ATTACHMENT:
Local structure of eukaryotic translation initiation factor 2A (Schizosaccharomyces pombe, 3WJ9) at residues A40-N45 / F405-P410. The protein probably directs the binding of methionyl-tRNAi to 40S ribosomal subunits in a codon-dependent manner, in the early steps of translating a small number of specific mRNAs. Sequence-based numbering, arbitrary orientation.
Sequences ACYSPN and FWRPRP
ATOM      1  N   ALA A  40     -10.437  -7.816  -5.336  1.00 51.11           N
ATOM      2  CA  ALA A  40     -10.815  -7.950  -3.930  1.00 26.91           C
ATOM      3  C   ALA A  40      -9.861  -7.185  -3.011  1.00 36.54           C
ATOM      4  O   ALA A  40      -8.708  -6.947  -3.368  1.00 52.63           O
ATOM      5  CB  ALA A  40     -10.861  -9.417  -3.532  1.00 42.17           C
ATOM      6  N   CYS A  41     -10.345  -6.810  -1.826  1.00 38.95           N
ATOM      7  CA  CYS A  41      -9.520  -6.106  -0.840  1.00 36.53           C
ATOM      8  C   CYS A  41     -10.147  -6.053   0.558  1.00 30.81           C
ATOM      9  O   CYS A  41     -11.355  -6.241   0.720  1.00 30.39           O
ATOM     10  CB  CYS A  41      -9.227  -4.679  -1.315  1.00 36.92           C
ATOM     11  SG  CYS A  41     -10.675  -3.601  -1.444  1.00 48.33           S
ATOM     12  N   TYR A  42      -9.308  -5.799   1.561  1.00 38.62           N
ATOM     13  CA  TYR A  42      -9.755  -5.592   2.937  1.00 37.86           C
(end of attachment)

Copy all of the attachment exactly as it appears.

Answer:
Local structure of eukaryotic translation initiation factor 2A (Schizosaccharomyces pombe, 3WJ9) at residues A40-N45 / F405-P410. The protein probably directs the binding of methionyl-tRNAi to 40S ribosomal subunits in a codon-dependent manner, in the early steps of translating a small number of specific mRNAs. Sequence-based numbering, arbitrary orientation.
Sequences ACYSPN and FWRPRP
ATOM      1  N   ALA A  40     -10.437  -7.816  -5.336  1.00 51.11           N
ATOM      2  CA  ALA A  40     -10.815  -7.950  -3.930  1.00 26.91           C
ATOM      3  C   ALA A  40      -9.861  -7.185  -3.011  1.00 36.54           C
ATOM      4  O   ALA A  40      -8.708  -6.947  -3.368  1.00 52.63           O
ATOM      5  CB  ALA A  40     -10.861  -9.417  -3.532  1.00 42.17           C
ATOM      6  N   CYS A  41     -10.345  -6.810  -1.826  1.00 38.95           N
ATOM      7  CA  CYS A  41      -9.520  -6.106  -0.840  1.00 36.53           C
ATOM      8  C   CYS A  41     -10.147  -6.053   0.558  1.00 30.81           C
ATOM      9  O   CYS A  41     -11.355  -6.241   0.720  1.00 30.39           O
ATOM     10  CB  CYS A  41      -9.227  -4.679  -1.315  1.00 36.92           C
ATOM     11  SG  CYS A  41     -10.675  -3.601  -1.444  1.00 48.33           S
ATOM     12  N   TYR A  42      -9.308  -5.799   1.561  1.00 38.62           N
ATOM     13  CA  TYR A  42      -9.755  -5.592   2.937  1.00 37.86           C